The Halloween That Almost Wasn't

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The Halloween That Almost Wasn't
Night dracula saved the world.jpg
VHS cover
Written byLiz Argo
Coleman Jacoby
Directed byBruce Bilson
StarringJudd Hirsch, Mariette Hartley, Henry Gibson, Jack Riley, John Schuck, Robert Fitch
Country of originUnited States
Original language(s)English
Executive producer(s)Richard Barclay
Producer(s)Gaby Monet
CinematographyPeter Sova
Editor(s)Arthur Ginsberg
Running time25 minutes
Production company(s)Concepts Unlimited
Original networkABC
Audio formatMonaural
Original releaseOctober 28, 1979

The Halloween That Almost Wasn't is a 1979 holiday television film. This television film aired regularly on the Disney Channel during its Halloween season from 1983 to 1996. It revolves around Dracula (Judd Hirsch) trying to save Halloween from the Witch (Mariette Hartley) who threatens it. It won an Emmy Award for "Outstanding Individual Achievement – Children's Program" and was nominated for three others.[1] On VHS releases, it was retitled The Night Dracula Saved the World.

The special, which premiered on ABC on October 28, 1979, was shot at Lyndhurst in Tarrytown, New York.


After hearing rumors from a TV newscaster (portrayed by Andrew Duncan) that Halloween may end and that he is being blamed, Dracula exclaims, "How dare they suggest such a thing? Halloween is my national holiday!" and he calls the world's most famous monsters—Warren the Werewolf aka Wolf Man (Jack Riley) of Budapest, Frankenstein's monster (John Schuck), Zabaar the Zombie (Josip Elic) of Haiti, the Mummy of Egypt (Robert Fitch) and the Witch - to his castle to make them frightening again. Dracula believes that the problem is that the monsters have "exploited their monsterhood" to the point of being funny rather than scary, for example, Frankenstein's monster has let a movie influence him into tapdancing rather than scaring people. As it turns out, the rumor about Halloween coming to an end was started by the Witch herself; sick of jokes about how ugly she is, she no longer wishes to participate, and without her annual ride over the moon, there can be no Halloween.[2] She has prepared a list of demands, which Dracula refuses to meet, so she rides off to her own castle.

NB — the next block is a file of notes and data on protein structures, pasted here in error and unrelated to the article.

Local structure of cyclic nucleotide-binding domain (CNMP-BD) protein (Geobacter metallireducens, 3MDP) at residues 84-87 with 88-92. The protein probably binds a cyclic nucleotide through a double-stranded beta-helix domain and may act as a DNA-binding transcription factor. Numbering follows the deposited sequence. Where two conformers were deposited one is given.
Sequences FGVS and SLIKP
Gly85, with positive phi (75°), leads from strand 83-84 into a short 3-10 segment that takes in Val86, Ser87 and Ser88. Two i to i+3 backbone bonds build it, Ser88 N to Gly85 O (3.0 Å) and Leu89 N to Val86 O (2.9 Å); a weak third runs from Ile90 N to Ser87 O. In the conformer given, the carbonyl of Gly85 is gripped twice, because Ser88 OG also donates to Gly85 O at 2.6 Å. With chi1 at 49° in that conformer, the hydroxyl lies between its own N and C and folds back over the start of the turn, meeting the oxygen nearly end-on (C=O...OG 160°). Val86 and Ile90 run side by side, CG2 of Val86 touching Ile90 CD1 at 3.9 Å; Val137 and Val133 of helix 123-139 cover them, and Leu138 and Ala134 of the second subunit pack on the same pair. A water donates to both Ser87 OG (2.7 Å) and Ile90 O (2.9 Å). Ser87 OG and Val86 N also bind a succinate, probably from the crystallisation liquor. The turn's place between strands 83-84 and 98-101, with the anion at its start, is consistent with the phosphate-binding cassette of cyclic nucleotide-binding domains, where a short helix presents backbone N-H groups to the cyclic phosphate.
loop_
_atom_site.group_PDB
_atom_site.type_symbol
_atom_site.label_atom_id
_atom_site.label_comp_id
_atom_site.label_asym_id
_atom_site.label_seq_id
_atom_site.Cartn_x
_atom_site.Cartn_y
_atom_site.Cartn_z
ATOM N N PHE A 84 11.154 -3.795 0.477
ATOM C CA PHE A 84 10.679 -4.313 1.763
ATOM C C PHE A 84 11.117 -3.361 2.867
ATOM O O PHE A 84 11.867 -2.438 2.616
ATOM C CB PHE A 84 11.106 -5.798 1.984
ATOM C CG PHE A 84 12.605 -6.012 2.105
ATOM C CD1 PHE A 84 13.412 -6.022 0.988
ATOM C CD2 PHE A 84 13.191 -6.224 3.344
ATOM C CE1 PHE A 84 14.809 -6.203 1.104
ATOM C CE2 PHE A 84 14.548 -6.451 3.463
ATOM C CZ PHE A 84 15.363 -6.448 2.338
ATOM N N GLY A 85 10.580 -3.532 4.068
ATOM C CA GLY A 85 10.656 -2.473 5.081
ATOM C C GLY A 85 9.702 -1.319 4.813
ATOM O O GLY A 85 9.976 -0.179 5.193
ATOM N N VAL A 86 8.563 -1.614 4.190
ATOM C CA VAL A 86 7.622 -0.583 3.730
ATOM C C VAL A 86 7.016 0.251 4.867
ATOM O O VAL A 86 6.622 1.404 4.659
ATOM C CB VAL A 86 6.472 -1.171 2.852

Dracula pursues the Witch as a bat but realizes that the sun is about to come up and he goes back into his mausoleum. The next evening, on the night before Halloween, he and the other monsters break into the Witch's castle. They have her cornered but she turns a painting of the Three Musketeers into minions. After a brief chase scene using The Munsters-style fast motion, the Witch is cornered in a room while Igor (Henry Gibson) has her broom. Dracula turns into a bat again to sneak under the door but gets smashed by the Witch and comes back; Igor tries climbing on a ledge and swinging into the room through a window Hunchback of Notre Dame-style, only to have the Witch open the door so he goes right back outside. "It's one of those days I wish I was dead," Dracula declares. "And stayed dead."

Although Dracula finally gives in to the Witch's demands (including a randomly added wish for him to take her disco dancing every year), she suddenly changes her mind and decides not to go along. Then a pair of children who were watching the newscast of the events on TV appear outside the door, one dressed as the Witch, and plead with her, telling her they love her the way she is. Moved by the children, she does her ride over the moon as promised.

The film concludes with a disco scene where the Witch transforms into a disco queen resembling Stephanie Mangano by doing a Wonder Woman-style spin and Dracula, figuring he may as well go with the flow, rips off his costume to reveal a Tony Manero-esque leisure suit influenced by Saturday Night Fever.

Following its debut in 1979, the movie aired regularly as part of the Disney's Halloween Treat/A Disney Halloween special until the 1990s when that block was replaced. Though it was released on VHS, it has never been released on DVD.



  1. ^ "The Halloween that Almost Wasn't". Television Academy. Retrieved 27 June 2019.
  2. ^ Terrace, Vincent (June 4, 2013). Television Specials: 5,336 Entertainment Programs, 1936-2012 (2nd ed.). McFarland. p. 178. ISBN 0786474440.
  3. ^ Melton, J Gordon (September 1, 2010). The Vampire Book: The Encyclopedia of the Undead (Revised ed.). Visible Ink Press. p. 690. ISBN 1578593506.

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